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The two groups’ complaint also says the city’s hazard pay ordinance violates the Equal Protection Clause of the U.S. Constitution’s 14th Amendment and the Washington Constitution by arbitrarily requiring only grocery stores to pay out these wage premiums.

The California Grocers Association (CGA) is making identical arguments in six separate federal lawsuits it’s brought against cities in that state which have passed their own hazard pay ordinances for grocery store workers.

Those lawsuits have also sparked identical claims of hardship from grocery store owners and operators.

John Franklin, chief financial officer for Northgate Gonzalez Markets, a Southern California grocery chain, declared in court filings in the CGA’s lawsuit against the city of Long Beach that had the pay ordinance been in effect during all of 2020, its three Long Beach locations would have lost between $47,000 and $74,000 each month.

Defenders of hazard pay for grocery store workers, sometimes called “hero pay,” say that grocery chains are using store closures as a scare tactic to discredit these policies and avoid pay increases they can easily cover with their record pandemic profits.

United Food and Commercial Workers (UFCW) 21—the union representing grocery store workers in Washington—called the latest QFC store closures “a transparent attempt to intimidate other local governments” from passing similar laws. The union notes that Kroger ended its voluntary $2-an-hour hero pay bonus in May 2020, even as the company’s profits “soared.”

Teresa Mosqueda, a Seattle City Council member, said in her own statement attacking the QFC closures that one of the company’s stores was already slated for redevelopment.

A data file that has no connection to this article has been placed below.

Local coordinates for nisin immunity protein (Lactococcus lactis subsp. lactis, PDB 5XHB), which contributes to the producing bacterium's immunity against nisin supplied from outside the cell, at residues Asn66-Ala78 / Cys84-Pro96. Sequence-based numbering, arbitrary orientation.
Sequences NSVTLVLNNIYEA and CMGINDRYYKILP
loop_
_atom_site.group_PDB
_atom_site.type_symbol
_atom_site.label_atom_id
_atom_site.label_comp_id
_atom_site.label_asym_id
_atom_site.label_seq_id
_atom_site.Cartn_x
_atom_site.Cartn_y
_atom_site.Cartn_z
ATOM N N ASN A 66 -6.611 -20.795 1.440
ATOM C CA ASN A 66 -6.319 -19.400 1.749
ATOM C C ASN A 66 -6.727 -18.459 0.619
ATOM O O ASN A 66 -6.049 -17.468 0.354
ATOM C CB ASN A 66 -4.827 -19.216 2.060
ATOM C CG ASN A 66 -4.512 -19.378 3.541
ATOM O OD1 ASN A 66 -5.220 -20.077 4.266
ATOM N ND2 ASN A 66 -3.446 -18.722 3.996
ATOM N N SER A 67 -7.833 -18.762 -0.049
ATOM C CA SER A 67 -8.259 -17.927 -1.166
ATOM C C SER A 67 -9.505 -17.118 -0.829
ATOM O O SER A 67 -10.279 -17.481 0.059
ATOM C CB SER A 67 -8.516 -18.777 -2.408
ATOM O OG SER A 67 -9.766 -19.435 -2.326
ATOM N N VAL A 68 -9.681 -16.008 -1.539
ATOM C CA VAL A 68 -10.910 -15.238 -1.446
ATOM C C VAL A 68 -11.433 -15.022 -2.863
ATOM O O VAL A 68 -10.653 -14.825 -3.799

The city of Long Beach has a made similar argument when defending its hazard pay ordinance from the CGA’s lawsuit. Included in one of the city’s court filings were links to news articles reporting that Kroger’s net earnings doubled year-over-year during the first three quarters of 2020.

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The grocery industry has countered that its increased profitability still leaves it with razor-thin profit margins that would be more than erased by these hazard pay policies.

A report from economic consultancy firm Capitol Matrix Consulting, prepared for the CGA as part of their lawsuits, found that a $5-per-hour hazard pay premium—which was passed in Oakland and is being considered in Los Angeles—could increase stores’ average labor costs by 28 percent and overall costs by 4.5 percent. That’s about three times the normal profit margin for grocery stores, and twice the profit margin grocers were making at the height of the pandemic.

Were a $5-per-hour hazard pay law to be applied to the entire state of California, grocery stores would have to cover those costs either with a collective $4.5 billion increase in prices or shed 66,000 jobs, the report says.

Viewed in this light, hazard pay laws look less like a free reward provided to grocery store workers and more like a massive transfer program from consumers to workers, or from some grocery store workers to others.

Of course, companies aren’t limited to just raising prices or cutting staff positions. More likely, they’d do some mix of both, making other cost savings and maybe accepting slimmer profit margins.

Even when it comes to grocery store regulations, there’s no free lunch.